10 utility apps on the OFFICIAL portal for Android device users harbored a dangerous malware dropper that could defy Google’s defenses.
Security in the Google Play Store is really getting lackluster. Yet another series of nasty apps has been detected in the portal—this time involving a malware dropped dubbed Clast82.
10 applications were implicated:
According to Check Point Research, Clast82 has the ability to avoid detection by Google Play Protect, complete the evaluation period successfully, and change the payload dropped from a non-malicious payload to the AlienBot Banker and mobile RAT.
The AlienBot malware family is a Malware-as-a-Service product for Android devices, that allows a remote attacker to inject malicious code into legitimate financial applications. The attacker obtains access to victims’ accounts, and eventually completely controls their device. Upon taking control of a device, the attacker has the ability to control certain functions, just as if they were holding the device physically, like installing a new application on the device, or even control it with TeamViewer.
During the Clast82 evaluation period on Google Play, the configuration sent from the Firebase C&C contains an ‘enable’ parameter. Based on the parameter’s value, the malware will ‘decide’ whether to trigger malicious behavior. This parameter is set to ‘false’ and will only change to ‘true’ after Google has published the Clast82 malware on Google Play.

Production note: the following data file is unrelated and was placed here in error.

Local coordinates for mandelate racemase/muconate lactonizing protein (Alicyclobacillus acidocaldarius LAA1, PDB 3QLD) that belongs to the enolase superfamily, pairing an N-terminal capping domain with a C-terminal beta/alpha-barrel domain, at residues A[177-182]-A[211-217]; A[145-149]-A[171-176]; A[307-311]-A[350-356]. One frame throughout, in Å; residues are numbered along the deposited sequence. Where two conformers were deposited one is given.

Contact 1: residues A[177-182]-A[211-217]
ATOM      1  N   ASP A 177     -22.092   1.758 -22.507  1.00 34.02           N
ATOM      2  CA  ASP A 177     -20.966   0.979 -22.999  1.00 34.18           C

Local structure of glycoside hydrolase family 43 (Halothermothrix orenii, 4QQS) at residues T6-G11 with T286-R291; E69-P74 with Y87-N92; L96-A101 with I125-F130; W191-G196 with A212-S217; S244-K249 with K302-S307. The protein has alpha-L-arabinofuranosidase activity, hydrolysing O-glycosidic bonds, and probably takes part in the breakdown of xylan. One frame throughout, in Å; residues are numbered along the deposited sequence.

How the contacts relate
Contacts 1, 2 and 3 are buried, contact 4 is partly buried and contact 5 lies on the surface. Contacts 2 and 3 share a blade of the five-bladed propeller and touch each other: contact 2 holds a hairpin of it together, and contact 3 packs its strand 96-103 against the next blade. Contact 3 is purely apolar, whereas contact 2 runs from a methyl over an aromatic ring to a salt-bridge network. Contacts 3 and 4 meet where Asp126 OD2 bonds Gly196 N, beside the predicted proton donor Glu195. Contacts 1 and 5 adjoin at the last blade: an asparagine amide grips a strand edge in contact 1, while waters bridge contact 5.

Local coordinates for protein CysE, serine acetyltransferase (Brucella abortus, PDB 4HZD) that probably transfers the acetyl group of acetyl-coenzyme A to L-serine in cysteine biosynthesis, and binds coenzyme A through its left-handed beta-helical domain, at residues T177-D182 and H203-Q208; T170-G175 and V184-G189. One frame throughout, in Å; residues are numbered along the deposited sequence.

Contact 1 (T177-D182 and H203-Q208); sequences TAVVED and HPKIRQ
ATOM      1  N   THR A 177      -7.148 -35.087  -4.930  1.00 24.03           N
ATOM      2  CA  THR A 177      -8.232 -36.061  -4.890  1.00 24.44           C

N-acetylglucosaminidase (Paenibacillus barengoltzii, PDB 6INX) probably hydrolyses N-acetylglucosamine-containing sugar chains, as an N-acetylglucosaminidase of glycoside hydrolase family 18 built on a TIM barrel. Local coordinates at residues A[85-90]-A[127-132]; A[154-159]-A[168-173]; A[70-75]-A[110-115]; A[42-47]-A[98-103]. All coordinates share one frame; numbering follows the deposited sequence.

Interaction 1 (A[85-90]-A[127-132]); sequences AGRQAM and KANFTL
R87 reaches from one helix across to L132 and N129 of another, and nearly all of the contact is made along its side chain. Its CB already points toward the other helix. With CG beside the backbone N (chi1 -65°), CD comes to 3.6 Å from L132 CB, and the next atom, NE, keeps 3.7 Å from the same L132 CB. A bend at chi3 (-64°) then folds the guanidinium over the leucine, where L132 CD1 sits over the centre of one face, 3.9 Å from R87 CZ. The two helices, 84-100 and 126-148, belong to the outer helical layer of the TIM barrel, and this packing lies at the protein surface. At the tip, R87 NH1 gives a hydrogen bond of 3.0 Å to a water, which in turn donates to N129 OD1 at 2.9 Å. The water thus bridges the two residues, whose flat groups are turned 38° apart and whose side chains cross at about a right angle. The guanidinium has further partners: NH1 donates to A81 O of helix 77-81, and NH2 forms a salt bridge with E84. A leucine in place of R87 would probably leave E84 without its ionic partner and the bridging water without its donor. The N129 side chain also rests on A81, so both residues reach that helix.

The malware’s evasion tactics demonstrate how we cannot rely on Google to secure their play store. The onus is on users to take charge of their own mobile security.
It is not enough to just scan the app during the evaluation period, because a malicious actor can change the application’s behavior using third party tools. As the payload dropped by Clast82 did not originate from Google Play, the scanning of applications before submission to review would not actually prevent the installation of the malicious payload.
A solution that monitors the device itself, constantly scanning network connections and activities by application is better for detecting such malware techniques.
Check Point’s Manager of Mobile Research, Aviran Hazum, said: “With a simple manipulation of readily available third-party resources—like a GitHub account or a FireBase account—the hacker was able to bypass Google Play Store’s protections. The victims thought they were downloading an innocuous utility app from the official Android market, but what they were really getting was a dangerous trojan coming straight for their financial accounts.”